This is what makes Islamic extremism so frightening. It is unlike anything the Western world has seen since the chastity belt fell into disuse.
Stalinist terror came from the top. It was horrible, to be sure, but Soviet citizens resisted. They met in their kitchens and in the parks where electronic bugs could not reach. They produced “Samizdat” newsletters and passed them from hand to hand. Many went to the gulags, some condemned by friends and relatives whom they foolishly trusted. Many perished. But by and large, Soviet citizens could trust their close friends and families even in the maelstrom of terror.
Extreme Islam is fundamentally different. The half of the human race charged by nature with giving and nurturing life is daily terrorized by the other half—all in the name of an abstract and terrible “morality” invented and maintained by the terrorizers. Suppression of women in turn gives the rampant testosterone of youth free reign to fuel fanaticism. Goaded by aging mullahs and self-interested leaders (who, like Osama bin Laden, seem to spare no effort to preserve their own lives), youth cast away their lives like so much garbage, along with the lives of many others, including fellow Muslims. Unlike terror under Stalin and Hitler, Islamic terror does not start with the State; it begins at home. It is “grass roots” terror.
Little illustrates the depth and persistence of the problem better than the “honor” killings in Germany. Muslim immigrants perpetrated these crimes despite their appearance of assimilation into German society and mores. Some of the crimes even touched second and third-generation families. The terror that affects certain Muslim women every day persisted, despite the influence of German secularism, despite the German system of justice, and despite (or perhaps because of) German Christianity, with its reverence for motherhood in the person of the Virgin Mary. Der Spiegel’s story showed just how hard it may be to uproot grass-roots terror directed at women.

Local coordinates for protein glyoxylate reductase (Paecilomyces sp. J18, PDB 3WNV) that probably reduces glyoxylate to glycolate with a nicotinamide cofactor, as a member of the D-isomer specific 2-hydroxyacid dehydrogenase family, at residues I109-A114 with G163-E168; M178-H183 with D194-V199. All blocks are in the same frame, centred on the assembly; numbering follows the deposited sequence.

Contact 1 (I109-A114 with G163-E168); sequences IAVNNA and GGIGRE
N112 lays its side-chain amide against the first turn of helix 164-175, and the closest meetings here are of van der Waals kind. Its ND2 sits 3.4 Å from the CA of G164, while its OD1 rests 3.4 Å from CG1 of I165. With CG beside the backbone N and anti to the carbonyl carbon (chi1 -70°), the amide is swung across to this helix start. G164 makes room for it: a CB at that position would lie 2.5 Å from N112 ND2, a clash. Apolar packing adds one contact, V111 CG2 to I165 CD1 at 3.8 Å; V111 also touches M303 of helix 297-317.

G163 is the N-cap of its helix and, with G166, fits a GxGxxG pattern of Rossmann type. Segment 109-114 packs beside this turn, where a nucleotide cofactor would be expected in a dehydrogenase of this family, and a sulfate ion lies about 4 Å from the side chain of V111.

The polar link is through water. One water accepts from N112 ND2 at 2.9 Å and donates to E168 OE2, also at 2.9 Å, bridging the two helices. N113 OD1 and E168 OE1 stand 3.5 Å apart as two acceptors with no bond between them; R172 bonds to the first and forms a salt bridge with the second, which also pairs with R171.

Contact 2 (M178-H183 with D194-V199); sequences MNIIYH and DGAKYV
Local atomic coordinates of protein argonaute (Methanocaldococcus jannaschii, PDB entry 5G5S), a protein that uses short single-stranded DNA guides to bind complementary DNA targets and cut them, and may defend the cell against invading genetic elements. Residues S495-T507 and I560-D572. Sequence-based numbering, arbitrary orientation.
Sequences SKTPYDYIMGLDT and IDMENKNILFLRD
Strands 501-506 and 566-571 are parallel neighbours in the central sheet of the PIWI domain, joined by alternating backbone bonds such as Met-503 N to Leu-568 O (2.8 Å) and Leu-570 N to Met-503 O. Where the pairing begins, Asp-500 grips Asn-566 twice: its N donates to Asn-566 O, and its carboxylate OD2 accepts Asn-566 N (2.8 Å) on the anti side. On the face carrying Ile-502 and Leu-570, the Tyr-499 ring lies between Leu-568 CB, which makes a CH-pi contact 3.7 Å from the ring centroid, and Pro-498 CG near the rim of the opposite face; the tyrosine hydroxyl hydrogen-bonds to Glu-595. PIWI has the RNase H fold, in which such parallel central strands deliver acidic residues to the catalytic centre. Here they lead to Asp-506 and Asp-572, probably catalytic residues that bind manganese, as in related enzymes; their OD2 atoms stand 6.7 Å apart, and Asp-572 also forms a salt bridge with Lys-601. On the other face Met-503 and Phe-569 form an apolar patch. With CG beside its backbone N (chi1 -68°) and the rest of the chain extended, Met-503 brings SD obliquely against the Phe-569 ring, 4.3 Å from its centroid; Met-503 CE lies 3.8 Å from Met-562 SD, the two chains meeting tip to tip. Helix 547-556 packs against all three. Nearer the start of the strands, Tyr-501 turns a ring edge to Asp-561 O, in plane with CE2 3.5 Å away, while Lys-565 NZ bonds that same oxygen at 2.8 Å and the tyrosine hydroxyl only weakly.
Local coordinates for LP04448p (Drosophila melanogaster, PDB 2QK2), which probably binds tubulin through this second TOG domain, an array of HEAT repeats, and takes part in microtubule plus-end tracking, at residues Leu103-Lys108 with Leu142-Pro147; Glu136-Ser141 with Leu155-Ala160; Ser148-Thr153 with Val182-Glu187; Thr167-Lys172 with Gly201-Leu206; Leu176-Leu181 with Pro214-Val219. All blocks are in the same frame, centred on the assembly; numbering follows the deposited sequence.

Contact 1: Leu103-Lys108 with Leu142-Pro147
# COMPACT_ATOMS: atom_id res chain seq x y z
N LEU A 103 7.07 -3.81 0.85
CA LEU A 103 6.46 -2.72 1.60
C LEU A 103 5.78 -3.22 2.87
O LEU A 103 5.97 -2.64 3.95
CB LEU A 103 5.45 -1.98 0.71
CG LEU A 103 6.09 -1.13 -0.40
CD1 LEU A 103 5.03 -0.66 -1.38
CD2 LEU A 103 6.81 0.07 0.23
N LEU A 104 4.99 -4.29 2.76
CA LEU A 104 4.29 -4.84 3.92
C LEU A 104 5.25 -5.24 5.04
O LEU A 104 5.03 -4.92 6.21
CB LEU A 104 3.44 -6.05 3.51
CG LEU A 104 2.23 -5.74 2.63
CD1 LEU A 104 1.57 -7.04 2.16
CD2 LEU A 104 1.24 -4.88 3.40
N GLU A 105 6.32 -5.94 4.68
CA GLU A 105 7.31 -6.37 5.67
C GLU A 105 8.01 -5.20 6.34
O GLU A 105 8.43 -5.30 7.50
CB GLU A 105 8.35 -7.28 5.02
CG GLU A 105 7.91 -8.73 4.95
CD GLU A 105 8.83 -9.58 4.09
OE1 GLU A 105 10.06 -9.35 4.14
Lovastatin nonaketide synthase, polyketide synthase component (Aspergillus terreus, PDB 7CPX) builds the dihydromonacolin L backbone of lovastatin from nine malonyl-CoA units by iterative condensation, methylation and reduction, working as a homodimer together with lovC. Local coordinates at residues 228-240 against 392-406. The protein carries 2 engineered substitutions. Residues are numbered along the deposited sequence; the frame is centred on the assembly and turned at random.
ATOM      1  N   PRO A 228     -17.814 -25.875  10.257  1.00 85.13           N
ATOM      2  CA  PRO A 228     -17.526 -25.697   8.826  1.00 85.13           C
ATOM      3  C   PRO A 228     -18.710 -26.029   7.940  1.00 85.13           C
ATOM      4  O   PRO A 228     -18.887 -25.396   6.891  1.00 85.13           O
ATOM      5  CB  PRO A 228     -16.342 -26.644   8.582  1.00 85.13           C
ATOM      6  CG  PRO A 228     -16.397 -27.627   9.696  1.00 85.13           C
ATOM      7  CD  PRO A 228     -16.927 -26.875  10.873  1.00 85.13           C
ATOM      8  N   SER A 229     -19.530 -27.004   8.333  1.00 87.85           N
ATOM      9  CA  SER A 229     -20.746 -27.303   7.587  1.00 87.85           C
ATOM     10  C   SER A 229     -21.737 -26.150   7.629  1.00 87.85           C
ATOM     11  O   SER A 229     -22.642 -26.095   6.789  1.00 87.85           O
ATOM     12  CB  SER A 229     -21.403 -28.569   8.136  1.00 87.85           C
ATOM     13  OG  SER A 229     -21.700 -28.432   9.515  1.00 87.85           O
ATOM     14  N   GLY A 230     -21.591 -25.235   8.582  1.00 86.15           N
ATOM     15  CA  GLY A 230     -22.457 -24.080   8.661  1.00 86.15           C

If this view of Islamic extremism is correct, the West must learn two lessons to prevail. First, it must respect the wisdom of Rice’s view that the war on terrorists is a generational conflict. It took fifty years to defeat Communism, even though Communist terror came from the top down, and even though many of Russia’s people (especially intellectuals) resisted both passively and actively. In contrast, extreme Islam begins in the home, at the grass roots level. However misguided, the individual commitment that motivates Islamic terror is among the strongest and most fanatic that the world has even seen. It will indeed take generations to change this mindset at the grass roots level, and the task cannot be done without the help of enlightened Muslims who see the need.
The second lesson the West must learn is just as important. Liberation of women from bondage is not just a sideshow; it is part of the main event. Suppressing women and their life-preserving instincts is what makes suicide bombing and mindless jihad possible. Only by nullifying mothers’ influence and making love a sin can extremists turn youthful male testosterone into fuel for machinery of death. If that fuel ever reaches weapons of mass destruction, the resulting juggernaut will make Hitler’s ovens look quaint in comparison. Thinking Muslims and the West must avoid that catastrophe at all costs.
In the end, there is no force on earth more capable of stopping that juggernaut than mothers’ love and the love of free women released from bondage. Therefore Islamic women’s struggle is everyone’s struggle. The female impetus to life, once released, may be the most effective and least costly weapon against terrorists, as well as the most humane. Liberation of women held in bondage by Islamic extremists is thus not just a matter of human rights; it may ultimately be a matter of human survival.